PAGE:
In 2015, when a group of armed cultists stormed the family farmland of Asi Emmanson to excavate sand, she could not bear the pain of seeing her only means of livelihood and family heritage in ruins.
Seventy-nine years at the time, she developed high blood pressure and died of a heart attack.
She was a promising smallholder farmer who grew palm plants on the farmland she inherited from her late husband, Emmanson Uwaidem.
“Nobody ever tampered with this palm plot right from my youth to when I became mature,” Mrs Uwaidem’s eldest son, Ismaila Uwaidem, who is also the deputy village head of Ikot Ekpuk, a village in the South-west of Uyo, Akwa Ibom State capital, said.
“When I came to confront them, they were prepared to harm me so that they can inherit everything; even some of our properties were damaged just for saying what they were doing was bad.”
Mr Uwaidem said he reported the incident to the village head, and others, but the village head and all those who he spoke to were threatened.
For the fear of being hounded, when this reporter visited, residents cringed when asked for an interview, even though they were not happy keeping mum.
Sand excavation is the expulsion of sand usually from an open pit. This can also be mined from sand dunes, beaches and even dredged from rivers and ocean beds.
However, sand mining activities along the shoreline and in coastal regions are a major cause of erosion and deforestation in Nigeria’s riverine southern region, experts say.
Youth in Akwa Ibom find solace in sharp sand excavation from surrounding rivers and streams in order to earn a living, but little consideration is given to its environmental implications.
The demand for sand is driven by its use for construction.
This reporter observed that the mining is done both manually (small scale) through the use of metallic buckets, canoe and shovel and on a commercial level with dredgers.
The former appears to pose less environmental consequences as observed in Ibagwa community, but the latter leaves the surrounding environment at the mercy of gully erosion, landslides, deforestation, land degradation, and loss of aquatic and terrestrial lives due to high levels of turbulence triggered by the installed dredger machines.
In the communities visited, PREMIUM TIMES observed that well-forested areas have sunk into huge ditches, with continuous steeps that have affected farming activities.
The major roads linking these areas are inaccessible by small cars, except heavy-duty trucks because of the bad state they had metamorphosed into. For motorcycles, it’s a no-go area.
Residents in at least four villages in Ibagwa and Abak Usong Atai communities visited by this reporter said the degradation has made them ‘seasonal migrants’ as their land are often flooded and their farmland devastated.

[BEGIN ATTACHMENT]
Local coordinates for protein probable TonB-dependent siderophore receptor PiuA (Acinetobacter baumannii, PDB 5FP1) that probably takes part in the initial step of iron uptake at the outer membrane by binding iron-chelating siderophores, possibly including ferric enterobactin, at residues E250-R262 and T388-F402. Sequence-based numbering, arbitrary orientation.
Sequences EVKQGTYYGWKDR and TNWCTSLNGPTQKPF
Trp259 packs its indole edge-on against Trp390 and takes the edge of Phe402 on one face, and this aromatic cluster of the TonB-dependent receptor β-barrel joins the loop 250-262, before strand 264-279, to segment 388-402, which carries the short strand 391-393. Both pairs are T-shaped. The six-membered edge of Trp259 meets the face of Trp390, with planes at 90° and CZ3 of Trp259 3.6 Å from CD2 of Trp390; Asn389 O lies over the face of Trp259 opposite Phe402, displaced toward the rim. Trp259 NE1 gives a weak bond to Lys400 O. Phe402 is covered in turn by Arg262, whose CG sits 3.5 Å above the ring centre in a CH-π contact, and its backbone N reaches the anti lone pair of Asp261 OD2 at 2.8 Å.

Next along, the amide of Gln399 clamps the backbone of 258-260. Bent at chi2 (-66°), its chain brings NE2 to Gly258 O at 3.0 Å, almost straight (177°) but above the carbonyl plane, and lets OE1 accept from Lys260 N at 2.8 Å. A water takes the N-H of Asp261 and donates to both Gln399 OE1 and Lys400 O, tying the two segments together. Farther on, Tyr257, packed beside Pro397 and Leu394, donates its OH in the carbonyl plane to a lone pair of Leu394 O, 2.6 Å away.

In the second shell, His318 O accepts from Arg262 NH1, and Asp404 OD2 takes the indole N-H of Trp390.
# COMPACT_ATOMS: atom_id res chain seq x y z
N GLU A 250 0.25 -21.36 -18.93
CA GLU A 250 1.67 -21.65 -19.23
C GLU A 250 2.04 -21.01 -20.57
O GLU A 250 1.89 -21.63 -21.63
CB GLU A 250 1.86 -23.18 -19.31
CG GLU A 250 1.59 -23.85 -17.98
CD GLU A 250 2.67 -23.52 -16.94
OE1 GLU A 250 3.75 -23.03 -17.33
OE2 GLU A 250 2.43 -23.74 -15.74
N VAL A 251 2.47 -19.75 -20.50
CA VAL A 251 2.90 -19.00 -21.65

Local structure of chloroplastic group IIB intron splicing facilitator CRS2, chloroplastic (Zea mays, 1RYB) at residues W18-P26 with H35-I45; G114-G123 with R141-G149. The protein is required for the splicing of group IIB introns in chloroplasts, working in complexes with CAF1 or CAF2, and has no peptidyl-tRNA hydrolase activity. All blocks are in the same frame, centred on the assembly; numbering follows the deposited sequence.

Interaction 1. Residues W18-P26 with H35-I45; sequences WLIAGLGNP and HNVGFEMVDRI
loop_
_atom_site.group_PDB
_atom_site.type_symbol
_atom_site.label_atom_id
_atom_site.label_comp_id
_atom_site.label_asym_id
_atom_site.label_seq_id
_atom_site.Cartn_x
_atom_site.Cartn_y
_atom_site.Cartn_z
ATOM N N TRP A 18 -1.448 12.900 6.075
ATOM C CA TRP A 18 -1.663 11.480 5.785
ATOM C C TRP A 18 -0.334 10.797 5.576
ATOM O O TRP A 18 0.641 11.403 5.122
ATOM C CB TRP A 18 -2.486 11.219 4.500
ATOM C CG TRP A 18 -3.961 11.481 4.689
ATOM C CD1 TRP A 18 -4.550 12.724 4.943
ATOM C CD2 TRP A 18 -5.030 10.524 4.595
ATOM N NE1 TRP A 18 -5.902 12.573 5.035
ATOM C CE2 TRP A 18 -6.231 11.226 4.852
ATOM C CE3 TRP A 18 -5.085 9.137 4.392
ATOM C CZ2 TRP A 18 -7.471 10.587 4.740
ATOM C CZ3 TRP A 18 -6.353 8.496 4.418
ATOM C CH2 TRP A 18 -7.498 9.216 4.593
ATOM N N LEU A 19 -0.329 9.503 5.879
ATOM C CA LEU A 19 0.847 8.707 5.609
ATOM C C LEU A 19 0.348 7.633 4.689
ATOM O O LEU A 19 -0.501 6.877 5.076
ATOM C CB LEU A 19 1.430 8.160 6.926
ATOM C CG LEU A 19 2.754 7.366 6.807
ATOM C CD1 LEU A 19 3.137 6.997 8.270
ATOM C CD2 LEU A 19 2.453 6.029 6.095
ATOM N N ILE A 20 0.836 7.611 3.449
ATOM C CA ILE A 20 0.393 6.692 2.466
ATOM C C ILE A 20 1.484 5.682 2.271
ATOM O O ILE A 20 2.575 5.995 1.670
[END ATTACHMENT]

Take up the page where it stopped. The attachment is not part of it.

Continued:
PREMIUM TIMES located several spots where sand miners have damaged and heaps of sharp sand stand tall, awaiting buyers.
After several minutes of bumpy navigation to Abak Usong Atai village road leading to the mining site, which shares a boundary with Abak Usong Idim village, this reporter arrived the community.
On sighting this reporter, Etido Friday, 30, dark, short and sturdy, said “Bros, nsiba now? Nse ke aben adi? Nse ayem? “translated as “Bros, what’s up? What did you bring for us? What do you want?”
This captured the attention of others.
“Even police no fit arrest anybody comot for here ooo,” one of them holding a wrap of Indian hemp, fiery-eyed, bare-chested, said.
But as the prodding continued, one of this reporter’s fixers cut in. He told their challengers that this reporter was a researcher who wants to learn about the business. This calmed their nerves.
“OK,” one of them who identified himself as “Life,” murmured. He said if our correspondent can give him at least N4,000, he would tell him everything he needs to know.
While this was on, Mr Friday, a dredger operating for nine years, eventually agreed to speak. He said the work was a good job that he won’t like to quit anytime soon.
“The work dey good with me,” he said in pidgin English. “If not, I won’t be doing it. I’m being paid N50,000 monthly, with N2000 feeding allowance every day. I don’t want this activity to be stopped, na better business ooo,” Mr Friday, a father of three, said.
Another miner, who identified himself as “Voice of God”, said sand mining is a good job that has been fetching him money to survive. He said he was a generator engineer, but dropped out from school after the death of his father.